The Golden State Warriors received big nights from Stephen Curry and Klay Thompson in Game 3 of the NBA Finals, but it wasn't enough as they fell 116-100 to the Boston Celtics thanks to an atrocious fourth quarter and some disappointing play inside the paint.

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While it was certainly refreshing to see Klay break out of his shooting slump from Games 1 and 2, there was a lack of help for the Warriors star duo, with most of the rotation struggling to get it done on both ends of the floor. There were far too many easy baskets for Boston and that came down to a lack of stout defense.

Also, Draymond Green had an absolutely forgetful game, posting a brutal statline of two points, four rebounds, and three assists in 34 minutes of action while fouling out late in the fourth quarter.

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1 Warrior most to blame for Game 3 loss

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There is zero doubt Green is the player most to blame for the Warriors. He essentially didn't even show up on Wednesday night, lacking that same fire and aggression we typically see from him. The stat line says it all but he also went just 1 for 4 from the field and 0 for 2 from downtown. Draymond is rarely going to put up 15+ points in a single contest, but he typically does a good job of making his presence felt as a playmaker and a rebounder. Then, of course, his defensive brilliance. Hell, the Warriors veteran even called his own performance soft.

Maybe it didn't help that C's fans were constantly chanting “F**k you Draymond”. He was undoubtedly the most hated man in the TD Garden and the animosity towards the forward might've actually got to him. Nevertheless, Green knows that he played one of his worst games imaginable. The Dubs rely on him for his basketball IQ and defensive tenacity. They were bullied down low in this contest and that definitely comes down to Draymond's lack of presence and physicality. He could never find a rhythm in Game 3 and it evidently showed.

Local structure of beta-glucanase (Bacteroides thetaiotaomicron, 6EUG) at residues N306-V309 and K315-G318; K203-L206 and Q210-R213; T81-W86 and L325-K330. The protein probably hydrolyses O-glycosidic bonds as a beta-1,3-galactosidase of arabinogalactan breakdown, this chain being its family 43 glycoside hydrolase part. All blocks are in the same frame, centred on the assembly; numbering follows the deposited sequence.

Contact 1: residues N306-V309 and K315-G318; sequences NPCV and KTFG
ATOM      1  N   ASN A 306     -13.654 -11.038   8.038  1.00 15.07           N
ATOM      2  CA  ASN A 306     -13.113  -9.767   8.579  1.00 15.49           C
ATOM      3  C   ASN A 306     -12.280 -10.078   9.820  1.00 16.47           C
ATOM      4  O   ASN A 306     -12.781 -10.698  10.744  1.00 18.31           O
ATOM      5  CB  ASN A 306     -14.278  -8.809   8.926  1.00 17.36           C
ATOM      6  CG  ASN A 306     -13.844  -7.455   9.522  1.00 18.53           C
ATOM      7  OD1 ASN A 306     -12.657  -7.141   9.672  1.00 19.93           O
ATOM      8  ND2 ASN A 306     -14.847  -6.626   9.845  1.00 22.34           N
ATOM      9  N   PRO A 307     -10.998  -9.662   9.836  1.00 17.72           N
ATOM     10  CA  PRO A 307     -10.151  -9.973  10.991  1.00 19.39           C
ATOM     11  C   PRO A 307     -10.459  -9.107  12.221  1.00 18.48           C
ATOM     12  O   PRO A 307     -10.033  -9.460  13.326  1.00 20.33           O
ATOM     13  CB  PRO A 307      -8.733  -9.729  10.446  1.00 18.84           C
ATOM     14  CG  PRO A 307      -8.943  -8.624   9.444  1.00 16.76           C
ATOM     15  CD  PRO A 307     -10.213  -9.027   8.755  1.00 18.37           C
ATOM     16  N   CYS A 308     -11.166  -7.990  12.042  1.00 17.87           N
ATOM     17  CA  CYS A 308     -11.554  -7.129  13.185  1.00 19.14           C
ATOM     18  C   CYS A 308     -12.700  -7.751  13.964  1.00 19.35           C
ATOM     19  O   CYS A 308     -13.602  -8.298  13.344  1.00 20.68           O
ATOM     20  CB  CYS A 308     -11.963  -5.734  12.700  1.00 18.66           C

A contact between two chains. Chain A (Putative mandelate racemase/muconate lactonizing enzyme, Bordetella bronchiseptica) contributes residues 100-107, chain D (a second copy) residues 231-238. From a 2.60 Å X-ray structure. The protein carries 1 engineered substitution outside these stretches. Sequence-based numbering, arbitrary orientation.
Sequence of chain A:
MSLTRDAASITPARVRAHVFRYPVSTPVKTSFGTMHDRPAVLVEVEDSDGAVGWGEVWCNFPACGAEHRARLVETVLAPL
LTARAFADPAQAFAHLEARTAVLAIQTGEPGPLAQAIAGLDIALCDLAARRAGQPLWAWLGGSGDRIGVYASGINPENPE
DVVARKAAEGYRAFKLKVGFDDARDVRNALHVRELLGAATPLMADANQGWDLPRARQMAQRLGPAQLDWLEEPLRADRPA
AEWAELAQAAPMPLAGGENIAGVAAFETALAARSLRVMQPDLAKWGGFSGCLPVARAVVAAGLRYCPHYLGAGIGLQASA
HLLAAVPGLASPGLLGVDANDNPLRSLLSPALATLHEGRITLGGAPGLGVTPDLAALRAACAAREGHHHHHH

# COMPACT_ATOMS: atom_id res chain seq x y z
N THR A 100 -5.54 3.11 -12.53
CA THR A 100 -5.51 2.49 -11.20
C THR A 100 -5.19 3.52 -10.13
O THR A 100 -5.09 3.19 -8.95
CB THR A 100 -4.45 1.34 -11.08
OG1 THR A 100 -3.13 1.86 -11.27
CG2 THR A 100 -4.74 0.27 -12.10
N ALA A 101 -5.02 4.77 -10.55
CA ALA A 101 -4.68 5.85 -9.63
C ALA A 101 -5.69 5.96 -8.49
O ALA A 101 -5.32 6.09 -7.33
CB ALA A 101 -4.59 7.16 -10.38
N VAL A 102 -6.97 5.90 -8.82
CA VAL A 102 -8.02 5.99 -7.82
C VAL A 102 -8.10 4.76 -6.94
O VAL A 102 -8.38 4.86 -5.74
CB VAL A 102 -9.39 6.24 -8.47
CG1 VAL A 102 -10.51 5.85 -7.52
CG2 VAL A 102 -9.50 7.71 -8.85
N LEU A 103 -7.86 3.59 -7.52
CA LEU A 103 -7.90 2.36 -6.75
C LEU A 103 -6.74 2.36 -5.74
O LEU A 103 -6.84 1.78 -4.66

Looking at the stat line for a player like Green doesn't always speak the truth. His impact comes in so many different ways other than scoring and facilitating. But, it's extremely clear he was far from his best on Wednesday. Draymond is a championship-caliber player who has been on this stage for the Warriors before. He knows what it takes to succeed on the big stage and Game 3 wasn't it.

That same method from Sunday where Draymond made a point of getting under Boston's skin and living rent-free in the minds of Jaylen Brown and Grant Williams simply didn't work. Maybe it was just the loud Celtics fans. Or maybe it was just a lack of preparation. Whatever the reason, Green can't play like that again in a pivotal a Game 4. Steph and Klay might be the cold-blooded scorers, but Green is the heartbeat of this Warriors team and when he sets the tons on both ends, especially defensively, it gets the wheels rolling in the right direction right away.

The simple truth is Draymond Green has been a hard-nosed, gritty player his entire career. He had a bad Game 1 and then bounced back in Game 2. Knowing the type of professional he is, there's no question he'll figure it out on Friday and respond in a big way, even if it doesn't show in his numbers. The Warriors need him and Green will rise to the occasion.